The Presidential Commission on Bioethical Issues met earlier this month in Washington, D.C.  The meeting focused on two major topics – medical emergency research and neuroscience.  The first day dealt with medical emergency research and was heavily influenced by the ongoing Ebola epidemic in west Africa.  The Commission heard from researchers, public health personnel and practitioners on the epidemic in Africa, efforts intended to prevent the spread of the virus in the United States, and the ethical issues associated with research on something like Ebola during an epidemic or other medical emergency.

The Commission is conducting a review of the U.S. response to the Ebola epidemic, with a focus on three issues:

  • The ethics of placebo-control trials in the context of public health emergencies;
  • The ethics of U.S. public policies that restrict association or movement; and
  • The ethical considerations relevant to collecting and storing biospecimens during a public health emergency and sharing them for future research.

On the second day, the meeting shifted to the Commission’s ongoing work in neuroscience.  The Commission intends to release volume two of its report Gray Matters sometime in the spring.  Volume 1 was released in May 2014, and focused on the integration of ethics into neuroscience education.  Volume 2 will tackle neural modifications, neuroscience in the legal system, and how neural capacity can affect the ability to consent in neuroscience research.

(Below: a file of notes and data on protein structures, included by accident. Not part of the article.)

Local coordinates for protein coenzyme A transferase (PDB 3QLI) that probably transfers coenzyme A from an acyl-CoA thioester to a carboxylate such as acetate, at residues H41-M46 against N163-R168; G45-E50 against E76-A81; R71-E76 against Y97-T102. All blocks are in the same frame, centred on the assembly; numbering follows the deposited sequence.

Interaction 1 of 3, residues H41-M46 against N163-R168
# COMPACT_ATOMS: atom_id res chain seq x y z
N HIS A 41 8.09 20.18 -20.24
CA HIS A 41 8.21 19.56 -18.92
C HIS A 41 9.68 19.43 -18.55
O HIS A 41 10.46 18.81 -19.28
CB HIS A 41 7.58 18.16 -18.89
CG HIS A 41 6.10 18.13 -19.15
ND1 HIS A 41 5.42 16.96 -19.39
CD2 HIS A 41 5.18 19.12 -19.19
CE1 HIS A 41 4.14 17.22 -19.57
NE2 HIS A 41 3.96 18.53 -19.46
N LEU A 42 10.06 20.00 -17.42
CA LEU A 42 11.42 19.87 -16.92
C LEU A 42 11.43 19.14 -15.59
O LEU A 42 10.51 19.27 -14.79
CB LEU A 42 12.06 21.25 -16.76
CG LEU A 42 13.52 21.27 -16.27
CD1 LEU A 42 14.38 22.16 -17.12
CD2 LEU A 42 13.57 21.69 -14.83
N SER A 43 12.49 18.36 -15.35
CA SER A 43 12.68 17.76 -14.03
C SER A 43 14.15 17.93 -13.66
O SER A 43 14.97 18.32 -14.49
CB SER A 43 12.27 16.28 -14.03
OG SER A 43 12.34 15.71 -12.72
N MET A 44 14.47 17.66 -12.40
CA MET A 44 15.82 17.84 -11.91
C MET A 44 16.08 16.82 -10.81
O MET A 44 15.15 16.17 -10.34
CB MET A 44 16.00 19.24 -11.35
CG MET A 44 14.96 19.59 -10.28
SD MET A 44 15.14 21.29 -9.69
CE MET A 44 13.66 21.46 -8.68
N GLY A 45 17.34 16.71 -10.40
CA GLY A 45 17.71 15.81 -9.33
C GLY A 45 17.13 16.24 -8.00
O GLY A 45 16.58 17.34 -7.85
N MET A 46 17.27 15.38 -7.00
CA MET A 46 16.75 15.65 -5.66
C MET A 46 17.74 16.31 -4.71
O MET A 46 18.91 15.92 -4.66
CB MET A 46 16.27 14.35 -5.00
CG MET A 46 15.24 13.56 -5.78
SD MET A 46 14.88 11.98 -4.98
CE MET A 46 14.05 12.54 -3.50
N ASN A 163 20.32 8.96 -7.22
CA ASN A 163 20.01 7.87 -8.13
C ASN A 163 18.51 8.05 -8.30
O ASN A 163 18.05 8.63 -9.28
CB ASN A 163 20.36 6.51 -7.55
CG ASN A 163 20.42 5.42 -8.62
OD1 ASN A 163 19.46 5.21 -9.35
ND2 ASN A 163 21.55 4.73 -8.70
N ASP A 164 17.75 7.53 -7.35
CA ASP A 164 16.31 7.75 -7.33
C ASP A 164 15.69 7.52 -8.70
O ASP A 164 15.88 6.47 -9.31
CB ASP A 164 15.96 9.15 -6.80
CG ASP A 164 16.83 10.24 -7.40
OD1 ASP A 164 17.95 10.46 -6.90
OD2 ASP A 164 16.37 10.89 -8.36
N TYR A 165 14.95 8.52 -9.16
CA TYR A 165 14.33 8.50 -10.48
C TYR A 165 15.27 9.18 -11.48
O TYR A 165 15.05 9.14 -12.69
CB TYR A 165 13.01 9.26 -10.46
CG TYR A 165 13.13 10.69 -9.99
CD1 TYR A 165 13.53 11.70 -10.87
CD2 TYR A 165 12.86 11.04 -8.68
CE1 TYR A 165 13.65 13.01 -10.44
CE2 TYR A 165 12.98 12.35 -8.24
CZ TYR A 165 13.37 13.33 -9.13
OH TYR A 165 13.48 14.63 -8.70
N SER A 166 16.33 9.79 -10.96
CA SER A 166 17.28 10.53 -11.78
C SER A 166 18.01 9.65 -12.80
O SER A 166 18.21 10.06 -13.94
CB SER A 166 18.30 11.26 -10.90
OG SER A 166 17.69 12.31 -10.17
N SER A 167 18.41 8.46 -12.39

The next meeting will take place in Philadelphia May 27 and 28.

International Network For Government Science Advice Ready To Work

Sir Peter Gluckman, Chief Science Adviser to the Prime Minister of New Zealand, has been at the AAAS Annual Meeting in San Jose, California.  Following his activities there, I found out about the International Network for Government Science Advice (INGSA).  The network can be traced back to the international science advice conference held last August in Auckland, New Zealand.

The focus of the INGSA is to serve as a forum for sharing and discussing research and experience in providing science advice to governments.  It is part of the International Council of Science, and the secretariat is presently hosted with Sir Peter in Auckland.  The INGSA’s Network Development Group reflects a diversity of countries and a mix of academic and practitioner experience.

Expect INGSA to leverage other international meetings for opportunities to convene side gatherings.  It would also develop its own events as it sees fit, with a follow up to the 2014 conference presumably on a list of future activities.